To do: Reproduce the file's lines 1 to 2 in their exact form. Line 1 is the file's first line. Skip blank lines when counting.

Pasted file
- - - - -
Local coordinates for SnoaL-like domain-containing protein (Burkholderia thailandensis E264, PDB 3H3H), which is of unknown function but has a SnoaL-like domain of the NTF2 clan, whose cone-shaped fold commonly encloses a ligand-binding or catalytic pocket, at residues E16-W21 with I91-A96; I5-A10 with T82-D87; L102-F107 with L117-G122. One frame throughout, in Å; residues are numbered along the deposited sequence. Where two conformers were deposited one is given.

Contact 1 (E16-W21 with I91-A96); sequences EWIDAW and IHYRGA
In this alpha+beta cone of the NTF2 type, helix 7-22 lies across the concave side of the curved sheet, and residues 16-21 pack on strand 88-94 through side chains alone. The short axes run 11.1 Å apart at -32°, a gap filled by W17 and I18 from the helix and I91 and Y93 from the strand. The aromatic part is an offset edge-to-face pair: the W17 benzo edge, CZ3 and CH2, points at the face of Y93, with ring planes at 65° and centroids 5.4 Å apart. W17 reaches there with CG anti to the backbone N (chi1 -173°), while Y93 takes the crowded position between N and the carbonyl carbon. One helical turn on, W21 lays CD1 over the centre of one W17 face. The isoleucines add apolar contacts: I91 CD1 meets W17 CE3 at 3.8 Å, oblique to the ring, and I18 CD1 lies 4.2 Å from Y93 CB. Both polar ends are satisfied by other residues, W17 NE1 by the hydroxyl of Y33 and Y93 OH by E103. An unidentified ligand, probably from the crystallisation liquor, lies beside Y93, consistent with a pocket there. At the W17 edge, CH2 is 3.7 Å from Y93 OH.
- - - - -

Local coordinates for SnoaL-like domain-containing protein (Burkholderia thailandensis E264, PDB 3H3H), which is of unknown function but has a SnoaL-like domain of the NTF2 clan, whose cone-shaped fold commonly encloses a ligand-binding or catalytic pocket, at residues E16-W21 with I91-A96; I5-A10 with T82-D87; L102-F107 with L117-G122. One frame throughout, in Å; residues are numbered along the deposited sequence. Where two conformers were deposited one is given.

Contact 1 (E16-W21 with I91-A96); sequences EWIDAW and IHYRGA